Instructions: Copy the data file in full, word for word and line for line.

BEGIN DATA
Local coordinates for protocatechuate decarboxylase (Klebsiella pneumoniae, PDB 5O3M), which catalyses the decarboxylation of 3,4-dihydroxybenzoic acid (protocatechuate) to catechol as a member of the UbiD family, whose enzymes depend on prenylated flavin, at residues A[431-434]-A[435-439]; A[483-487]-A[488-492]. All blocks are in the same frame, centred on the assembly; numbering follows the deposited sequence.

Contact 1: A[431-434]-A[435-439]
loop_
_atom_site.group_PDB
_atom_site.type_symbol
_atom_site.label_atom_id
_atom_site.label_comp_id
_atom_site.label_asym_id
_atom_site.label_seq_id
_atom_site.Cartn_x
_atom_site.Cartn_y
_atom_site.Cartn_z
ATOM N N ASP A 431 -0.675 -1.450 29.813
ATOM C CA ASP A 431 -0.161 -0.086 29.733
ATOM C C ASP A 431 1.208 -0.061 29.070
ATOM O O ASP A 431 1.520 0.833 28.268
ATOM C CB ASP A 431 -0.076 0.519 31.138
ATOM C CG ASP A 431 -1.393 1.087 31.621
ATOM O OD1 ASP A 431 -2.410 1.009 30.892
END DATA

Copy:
Local coordinates for protocatechuate decarboxylase (Klebsiella pneumoniae, PDB 5O3M), which catalyses the decarboxylation of 3,4-dihydroxybenzoic acid (protocatechuate) to catechol as a member of the UbiD family, whose enzymes depend on prenylated flavin, at residues A[431-434]-A[435-439]; A[483-487]-A[488-492]. All blocks are in the same frame, centred on the assembly; numbering follows the deposited sequence.

Contact 1: A[431-434]-A[435-439]
loop_
_atom_site.group_PDB
_atom_site.type_symbol
_atom_site.label_atom_id
_atom_site.label_comp_id
_atom_site.label_asym_id
_atom_site.label_seq_id
_atom_site.Cartn_x
_atom_site.Cartn_y
_atom_site.Cartn_z
ATOM N N ASP A 431 -0.675 -1.450 29.813
ATOM C CA ASP A 431 -0.161 -0.086 29.733
ATOM C C ASP A 431 1.208 -0.061 29.070
ATOM O O ASP A 431 1.520 0.833 28.268
ATOM C CB ASP A 431 -0.076 0.519 31.138
ATOM C CG ASP A 431 -1.393 1.087 31.621
ATOM O OD1 ASP A 431 -2.410 1.009 30.892